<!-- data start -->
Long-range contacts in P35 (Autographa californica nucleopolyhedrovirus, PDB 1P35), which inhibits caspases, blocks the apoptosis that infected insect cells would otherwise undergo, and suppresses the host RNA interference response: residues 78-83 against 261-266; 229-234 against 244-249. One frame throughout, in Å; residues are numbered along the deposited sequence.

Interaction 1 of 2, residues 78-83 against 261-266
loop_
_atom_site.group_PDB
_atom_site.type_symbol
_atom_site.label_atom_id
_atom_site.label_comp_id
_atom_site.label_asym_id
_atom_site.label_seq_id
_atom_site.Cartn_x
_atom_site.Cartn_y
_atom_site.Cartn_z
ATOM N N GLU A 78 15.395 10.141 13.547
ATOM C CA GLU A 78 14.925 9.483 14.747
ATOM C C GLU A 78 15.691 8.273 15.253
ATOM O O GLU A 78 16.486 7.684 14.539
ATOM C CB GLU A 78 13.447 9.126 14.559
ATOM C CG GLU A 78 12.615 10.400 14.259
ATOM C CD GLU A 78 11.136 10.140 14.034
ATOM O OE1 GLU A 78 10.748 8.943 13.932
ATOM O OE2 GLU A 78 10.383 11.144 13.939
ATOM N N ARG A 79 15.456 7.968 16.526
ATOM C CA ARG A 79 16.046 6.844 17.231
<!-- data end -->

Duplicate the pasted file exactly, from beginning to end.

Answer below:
Long-range contacts in P35 (Autographa californica nucleopolyhedrovirus, PDB 1P35), which inhibits caspases, blocks the apoptosis that infected insect cells would otherwise undergo, and suppresses the host RNA interference response: residues 78-83 against 261-266; 229-234 against 244-249. One frame throughout, in Å; residues are numbered along the deposited sequence.

Interaction 1 of 2, residues 78-83 against 261-266
loop_
_atom_site.group_PDB
_atom_site.type_symbol
_atom_site.label_atom_id
_atom_site.label_comp_id
_atom_site.label_asym_id
_atom_site.label_seq_id
_atom_site.Cartn_x
_atom_site.Cartn_y
_atom_site.Cartn_z
ATOM N N GLU A 78 15.395 10.141 13.547
ATOM C CA GLU A 78 14.925 9.483 14.747
ATOM C C GLU A 78 15.691 8.273 15.253
ATOM O O GLU A 78 16.486 7.684 14.539
ATOM C CB GLU A 78 13.447 9.126 14.559
ATOM C CG GLU A 78 12.615 10.400 14.259
ATOM C CD GLU A 78 11.136 10.140 14.034
ATOM O OE1 GLU A 78 10.748 8.943 13.932
ATOM O OE2 GLU A 78 10.383 11.144 13.939
ATOM N N ARG A 79 15.456 7.968 16.526
ATOM C CA ARG A 79 16.046 6.844 17.231